A few days ago, the New York Times published an article criticizing the range and performance of the Tesla
Model S in cold weather. The author, John Broder, claimed that the car performed poorly in cold weather and that he eventually had to have the vehicle towed to its destination on a flatbed.
When Elon Musk strenuously contested Broder's claims of subpar performance, the author doubled down. In a follow-up article for the New York Times, Broder claims that he charged the vehicle properly, reduced his speed to 45 mph, and turned down the heater temperature in an attempt to compensate for the vehicle's fast-draining battery.
Today, Musk released the extensive data logs that Tesla keeps on the cars it sends out for review (the data logs aren't activated for consumer vehicles unless the customer explicitly agrees to it).
All of the images below are courtesy of Tesla Motors and come from Musk's own blog post.
The results are pretty damning. The highlights include:
- The vehicle never stopped running, even at the point when Broder called a flatbed truck for a tow.
- The battery was only charged up to a 32 mile estimated range for the final leg of Broder's trip -- even though the next charger was 61 miles away.
- Broder's claims of traveling 45-54 mph are false. Broder kept the car at 65-81 mph.
- Broder never reduced the cabin temperature. At one point he increased it to 74'F, up from 72F.
- Despite nearly running out of power at several points, Broder charged the vehicle less and less at each stop he made.
- Broder drove the vehicle back and forth in small parking lots at several points in an apparent attempt to drain the battery to the stopping point.
Computer logs aren't perfect. Sometimes they glitch, or report incorrect data. But after comparing Broder's own trip details against the data logs the Model S
kept, it's clear that very little matches up with Broder's story. If this were just a range issue, or a speed issue, or a charge capacity issue, the New York Times' account of these events would have more ground to stand on.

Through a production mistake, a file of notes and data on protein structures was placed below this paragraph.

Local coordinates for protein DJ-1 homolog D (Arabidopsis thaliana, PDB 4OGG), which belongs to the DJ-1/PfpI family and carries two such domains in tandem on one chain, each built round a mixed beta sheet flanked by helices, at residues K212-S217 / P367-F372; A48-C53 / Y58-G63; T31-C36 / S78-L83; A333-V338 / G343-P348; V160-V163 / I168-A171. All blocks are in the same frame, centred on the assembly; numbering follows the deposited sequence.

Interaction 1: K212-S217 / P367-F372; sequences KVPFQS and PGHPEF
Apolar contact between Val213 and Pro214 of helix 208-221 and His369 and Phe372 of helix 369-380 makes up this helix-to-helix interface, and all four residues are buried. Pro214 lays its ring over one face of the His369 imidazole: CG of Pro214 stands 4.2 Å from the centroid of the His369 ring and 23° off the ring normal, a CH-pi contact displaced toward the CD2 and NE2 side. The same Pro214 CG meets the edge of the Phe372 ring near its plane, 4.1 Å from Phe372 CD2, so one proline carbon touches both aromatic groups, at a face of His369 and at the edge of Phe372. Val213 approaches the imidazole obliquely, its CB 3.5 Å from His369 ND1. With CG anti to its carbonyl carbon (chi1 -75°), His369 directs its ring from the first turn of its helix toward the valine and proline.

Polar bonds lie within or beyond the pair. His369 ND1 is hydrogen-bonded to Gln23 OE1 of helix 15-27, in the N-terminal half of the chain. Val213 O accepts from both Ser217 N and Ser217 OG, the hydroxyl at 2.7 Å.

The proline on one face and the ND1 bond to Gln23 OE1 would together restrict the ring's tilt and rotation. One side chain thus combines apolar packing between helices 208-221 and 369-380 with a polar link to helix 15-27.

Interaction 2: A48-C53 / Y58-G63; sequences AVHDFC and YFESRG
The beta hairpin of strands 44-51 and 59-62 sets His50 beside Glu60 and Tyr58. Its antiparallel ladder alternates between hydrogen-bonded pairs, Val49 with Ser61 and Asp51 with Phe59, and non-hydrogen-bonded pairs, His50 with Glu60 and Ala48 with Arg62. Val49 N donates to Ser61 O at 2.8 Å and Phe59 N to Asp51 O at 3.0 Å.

At this point, however, either Tesla's entire logging software is flawed and reports incorrect values across the board for unrelated subsystems, or Broder sabotaged his own coverage. As someone who has reviewed a great many products, it looks increasingly like the latter.
In fact, I think Broder himself has provided
the explanation (even as he denies wrongdoing). Two days ago, he wrote: "This evaluation was intended to demonstrate its practicality as a “normal use, no-compromise car, as Tesla markets it. Now that Tesla
is striving to be a mass-market automaker, it cannot realistically expect all 20,000 buyers a year (the Model S sales goal) to be electric-car acolytes who will plug in at every Walmart stop."
A statement like that comes with its own preconceived set of biases baked right in. I'm willing to bet that Broder charged the car for less time each stop because, with every stop, he was reminded of how long it takes to power up an electric vehicle vs. stopping to pump gas in a tank. It became tiresome. He may have justified his behavior by thinking: "Hey, a normal
family wouldn't put up with this, either. People just want to drive! I'm going to test this car the way people will want to use it!"
That's an important angle when covering an emerging new technology, particularly one that necessitates changes to a person's operating habits. But that's not the story Broder was hired to write
Absent an incredibly compelling explanation or clear proof that Tesla's logging software is flawed, Tesla has won this round. It caught a reviewer throwing a review and lying about the conditions under which the car was tested. I'm willing to believe that Tesla's range predictor might be inaccurate, but there's no way to reconcile the charge time differences and speedometer readings.